EDI: The Software Standards that are Built to Last

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You might think a set of software standards that can trace its origins to the 1960’s would be looking long in the tooth in 2017. For over 50 years EDI and its underlying standards have been providing the groundwork that has enabled the exchange of data via any electronic means. And, believe it or not, all indications are that it will be around for 50 more.

A Brief History

Like many other early information technologies, EDI was inspired by developments in military logistics. In the early 1960s computer systems started to acquire the ability to exchange data with each other. This was a huge development in information management, but it was virtually without regulation. Then, Ed Guilbert (the father of EDI) expanded upon the standardized shipping manifests he had developed with U.S. Army officers during the 1948 Berlin airlift. These initial concepts later shaped the first TDCC (Transportation Data Coordinating Committee) standards in the US. By 1975 the TDCC had published the first official EDI standards.

Fast forward to the 1980s. EDI begins to adapt and encompass the transportation, food, and banking industries. Companies such as General Motors and Ford in the automotive industry begin to mandate EDI for their suppliers. Several large retailers – including Sears and Kmart –  begin to demand EDI capability from their suppliers.

Today, over 90% of The Fortune 500 use EDI or one of its underlying standards and over 150,000 companies use an EDI solution to manage their EDI connections. Businesses all over the United States come into contact with EDI technologies in one form or another.

Why Does EDI Persist?

Victoria Griffis, Business Development Manager at Kissinger Solutions, thinks that the continued popularity of EDI is clear. “It’s a widely adopted standard that just simply works.” She added. “Businesses have invested in the infrastructure of EDI and no recent technology has provided enough additional benefit to oust it as top dog.”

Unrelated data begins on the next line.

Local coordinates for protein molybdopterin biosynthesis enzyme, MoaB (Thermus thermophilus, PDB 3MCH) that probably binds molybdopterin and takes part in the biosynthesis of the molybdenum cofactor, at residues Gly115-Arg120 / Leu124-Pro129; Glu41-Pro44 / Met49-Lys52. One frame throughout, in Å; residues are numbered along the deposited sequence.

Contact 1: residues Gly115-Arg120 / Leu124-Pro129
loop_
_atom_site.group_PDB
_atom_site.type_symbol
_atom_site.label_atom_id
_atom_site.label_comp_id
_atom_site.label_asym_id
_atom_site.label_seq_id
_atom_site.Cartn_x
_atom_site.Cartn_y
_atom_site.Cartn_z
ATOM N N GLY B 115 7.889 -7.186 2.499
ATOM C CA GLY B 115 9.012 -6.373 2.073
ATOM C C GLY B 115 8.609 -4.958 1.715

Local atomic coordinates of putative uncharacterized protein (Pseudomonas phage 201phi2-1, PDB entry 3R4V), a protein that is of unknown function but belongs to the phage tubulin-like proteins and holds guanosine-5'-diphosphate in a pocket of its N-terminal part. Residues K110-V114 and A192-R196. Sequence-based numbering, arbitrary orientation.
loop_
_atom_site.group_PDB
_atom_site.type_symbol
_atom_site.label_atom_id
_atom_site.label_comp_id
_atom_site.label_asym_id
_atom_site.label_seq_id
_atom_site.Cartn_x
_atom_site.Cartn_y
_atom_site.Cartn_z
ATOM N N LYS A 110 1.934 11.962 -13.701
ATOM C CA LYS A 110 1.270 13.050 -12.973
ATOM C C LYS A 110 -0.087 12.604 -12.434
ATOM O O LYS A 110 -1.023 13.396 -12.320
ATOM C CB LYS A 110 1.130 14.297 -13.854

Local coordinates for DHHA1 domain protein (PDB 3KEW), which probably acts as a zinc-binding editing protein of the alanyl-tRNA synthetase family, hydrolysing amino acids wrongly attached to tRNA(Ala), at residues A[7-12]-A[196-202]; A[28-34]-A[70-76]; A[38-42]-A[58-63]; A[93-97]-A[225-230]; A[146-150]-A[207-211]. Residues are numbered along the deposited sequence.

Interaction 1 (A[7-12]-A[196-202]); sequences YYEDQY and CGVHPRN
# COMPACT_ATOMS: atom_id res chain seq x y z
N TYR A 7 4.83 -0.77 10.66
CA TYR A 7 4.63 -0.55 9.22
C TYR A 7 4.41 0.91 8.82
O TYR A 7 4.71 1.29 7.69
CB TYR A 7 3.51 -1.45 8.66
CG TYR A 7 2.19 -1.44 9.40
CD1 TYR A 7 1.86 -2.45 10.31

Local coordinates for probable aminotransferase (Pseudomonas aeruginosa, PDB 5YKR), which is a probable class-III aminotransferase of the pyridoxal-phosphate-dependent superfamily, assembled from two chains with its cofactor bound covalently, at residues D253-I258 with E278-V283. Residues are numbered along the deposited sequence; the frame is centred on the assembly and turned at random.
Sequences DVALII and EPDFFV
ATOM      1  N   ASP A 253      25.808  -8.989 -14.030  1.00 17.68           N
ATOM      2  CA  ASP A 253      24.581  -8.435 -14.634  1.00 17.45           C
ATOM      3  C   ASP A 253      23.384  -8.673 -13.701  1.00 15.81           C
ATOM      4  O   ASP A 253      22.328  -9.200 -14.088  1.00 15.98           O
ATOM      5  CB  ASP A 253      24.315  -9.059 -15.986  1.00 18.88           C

Beyond the simple effectiveness of EDI, there is also a domino effect in play. Large companies at the center of an industry coerce their suppliers’ partners to adopt EDI. Soon, the second tier suppliers require EDI links to the third their suppliers… and so it goes.

Griffis also believes that the simple “cost of doing business” is what drives companies towards EDI. Market leaders use it, which demands EDI compliance from other companies. “On average, over 12 million EDI transactions happen every day,” says Griffis, “transactions that these businesses want to be a part of.”

There are some barriers to EDI usage – however few they may be. Historically, the biggest hurdle to EDI adoption has been implementation. But, as EDI standards have aged, providers have pioneered new technologies around the dependable standards – technologies like complete ERP integration, automated translators, and direct AS2 connections. These technologies have done wonders to combat the issue of implementation.

It’s also important to note that while EDI might not be perfect, other competing standards have failed to come close to EDI’s effectiveness and widespread usage. Here’s an example: the emergence of XML standards in the late 1990’s did create some interest. But once the shiny newness wore off, major shortfalls became apparent. XML defines a set of rules for encoding all types of documents, while EDI defines a set of rules for encoding specific business documents.  So XML would seem to be more powerful, generally, and it is.  Which is why there was a lot of interest in whether it would replace EDI.  The missing element for wide adoption of XML in place of EDI was a general agreement of the major users on how XML would be used to describe the specific business documents being exchanged by these trading partners.  And since EDI had already achieved this general agreement among huge groups of users (ANSII X12 and EDIFACT, for example), there simply didn’t seem to be a good reason to reinvent that wheel. Also, XML transactions often take more bandwidth to complete. For companies that handle a massive volume of transactions each day, that extra bandwidth can significantly affect costs. And so XML standards never developed the proven track record, the trust, that EDI has built over the years.

The Future of EDI

Both The Gartner Group and Forrester Research have predicted that there will be huge growth for EDI in the next 5 years. It will grow more and more into a “must have” in the world of business. If your company wants to buy or sell goods, you’re going to need to become EDI compliant.

Here at Kissinger, we have noticed a steady and significant increase in EDI interest throughout 2015 and 2016. Now more than ever, businesses of all types are looking to invest in EDI – and in the future of commerce.

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